Pretty early in my career, I realized I wanted to be a leader. It might be gauche of me to admit my desire to be influential, but I think that it's not an uncommon feeling among of subset of new librarians. And the more we talk about it, the less likely it is that we'll scare away newer librarians in favor of friendlier professions.
The thing I realized almost immediately after realizing I wanted to be a leader is that it's really challenging to lead if you don't have administrative power. After all, it's hard to get people to follow you if you aren't the head of their reporting line.
People who know things about management have a name for this phenomenon: leading from below.
What I've learned is that even if you're not at the top of an organizational chart, you have more influence that you might believe. I've been trying to get better at leading from below for a while, and I've learned a couple of things.
1. Be amazing at your job, but don't get caught up in who might be watching.
The first part of this seems much easier than the second, right? I get it. I've been there. It's easy to get caught up in wondering whether people notice the work that you do. I think it's especially easy when you're working in a behind-the-scenes role or when you see others around you receiving accolades for the work they're doing.
Here's the thing, though: people notice. They may not always tell you what a great job you're doing or give you the accolades you believe you're owed. But they notice. The flip side of that is true, too, by the way. People notice where you're not bringing your A-Game. Maybe not right away, but they do.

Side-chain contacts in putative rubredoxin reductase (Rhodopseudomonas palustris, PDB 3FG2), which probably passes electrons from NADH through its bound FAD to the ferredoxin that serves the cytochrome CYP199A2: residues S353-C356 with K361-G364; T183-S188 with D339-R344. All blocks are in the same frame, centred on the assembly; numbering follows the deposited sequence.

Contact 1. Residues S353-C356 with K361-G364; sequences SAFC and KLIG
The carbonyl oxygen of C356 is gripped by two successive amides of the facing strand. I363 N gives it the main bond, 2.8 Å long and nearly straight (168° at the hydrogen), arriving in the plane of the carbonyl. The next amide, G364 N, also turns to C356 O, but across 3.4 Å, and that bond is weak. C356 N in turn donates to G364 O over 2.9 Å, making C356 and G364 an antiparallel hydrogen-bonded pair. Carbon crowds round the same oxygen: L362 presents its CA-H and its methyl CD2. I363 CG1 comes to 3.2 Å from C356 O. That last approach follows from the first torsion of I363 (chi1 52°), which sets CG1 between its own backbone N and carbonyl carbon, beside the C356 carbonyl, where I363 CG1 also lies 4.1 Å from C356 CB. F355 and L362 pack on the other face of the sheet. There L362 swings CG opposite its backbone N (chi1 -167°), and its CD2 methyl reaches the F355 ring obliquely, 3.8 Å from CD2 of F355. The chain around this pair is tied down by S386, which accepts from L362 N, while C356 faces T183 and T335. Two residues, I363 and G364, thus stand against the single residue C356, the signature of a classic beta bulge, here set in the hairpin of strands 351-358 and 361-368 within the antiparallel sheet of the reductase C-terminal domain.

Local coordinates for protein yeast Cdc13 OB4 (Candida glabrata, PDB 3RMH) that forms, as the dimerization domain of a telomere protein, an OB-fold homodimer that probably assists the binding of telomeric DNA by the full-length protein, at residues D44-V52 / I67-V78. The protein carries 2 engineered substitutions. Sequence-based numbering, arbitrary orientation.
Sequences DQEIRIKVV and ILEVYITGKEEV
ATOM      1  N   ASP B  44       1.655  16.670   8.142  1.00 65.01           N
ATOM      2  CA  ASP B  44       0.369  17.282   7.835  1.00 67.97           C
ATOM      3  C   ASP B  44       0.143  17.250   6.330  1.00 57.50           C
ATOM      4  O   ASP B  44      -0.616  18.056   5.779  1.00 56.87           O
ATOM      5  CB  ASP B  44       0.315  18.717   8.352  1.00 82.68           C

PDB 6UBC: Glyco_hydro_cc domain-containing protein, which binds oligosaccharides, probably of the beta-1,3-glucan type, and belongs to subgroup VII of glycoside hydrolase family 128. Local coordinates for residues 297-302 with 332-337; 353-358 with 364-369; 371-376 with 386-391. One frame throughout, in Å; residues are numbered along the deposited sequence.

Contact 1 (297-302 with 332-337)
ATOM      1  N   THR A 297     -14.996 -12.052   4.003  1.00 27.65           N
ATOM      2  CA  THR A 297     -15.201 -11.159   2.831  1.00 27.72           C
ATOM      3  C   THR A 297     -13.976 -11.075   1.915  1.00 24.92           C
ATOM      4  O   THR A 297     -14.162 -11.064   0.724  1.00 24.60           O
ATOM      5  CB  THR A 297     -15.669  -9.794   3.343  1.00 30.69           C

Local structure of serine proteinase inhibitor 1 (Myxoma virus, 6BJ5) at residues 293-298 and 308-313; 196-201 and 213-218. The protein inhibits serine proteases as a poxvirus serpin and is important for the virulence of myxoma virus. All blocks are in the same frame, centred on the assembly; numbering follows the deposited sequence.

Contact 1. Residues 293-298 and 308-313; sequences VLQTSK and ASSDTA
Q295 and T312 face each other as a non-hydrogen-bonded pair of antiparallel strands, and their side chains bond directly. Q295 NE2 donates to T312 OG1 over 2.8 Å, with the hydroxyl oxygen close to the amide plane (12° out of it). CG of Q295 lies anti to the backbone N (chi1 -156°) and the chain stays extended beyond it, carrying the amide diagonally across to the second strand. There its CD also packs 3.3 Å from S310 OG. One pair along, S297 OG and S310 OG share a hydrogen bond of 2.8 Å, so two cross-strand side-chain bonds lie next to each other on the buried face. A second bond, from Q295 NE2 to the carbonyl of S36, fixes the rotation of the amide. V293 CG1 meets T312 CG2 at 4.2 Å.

You earn credibility by meeting deadlines. You earn credibility by having more solutions than excuses. You earn credibility by being the kind of person you'd want to have as a colleague.
And that credibility leads to new opportunities and, yes, greater influence.
Volunteering to serve on committees gives you the opportunity to build your leadership toolbox. These opportunities are often lower stakes than some of the leadership work your administrators are doing. But they serve as more than just a line item on your CV--they are experiences you can point to where you organized a group or implemented a solution.
You get bonus points if the volunteer work you do is something other people might decide is too challenging or too boring.
3. Partner with people who have similar goals and complementary skills set.
There are probably a few people in your organization who are passionate about the same things that you are. Maybe you're all interested in outreach and marketing. Or maybe you're all interested in how library users find things in the catalog. Finding those people with similar interests to yours is the first step. The second step is finding someone in that group whose skill set complements your. They're outgoing where you're reserved. Or they're a details person where you favor the big picture. However you complement one another, work together to accomplish your shared goals. It's often easier to share the burden between two people. And it's good to have someone who can step into a situation when you know you aren't the best person to tackle the job.
If you want to learn more about leading from below, I highly recommend Shirley K. Baker's article entitled "Leading from below; or, risking getting fired" from the Fall 1995 issue of Library Administration & Management. It's from 1995, but it's as true today as it was then. Here's a citation from ERIC for it, but you may have to hunt down a paper copy from the stacks of your library.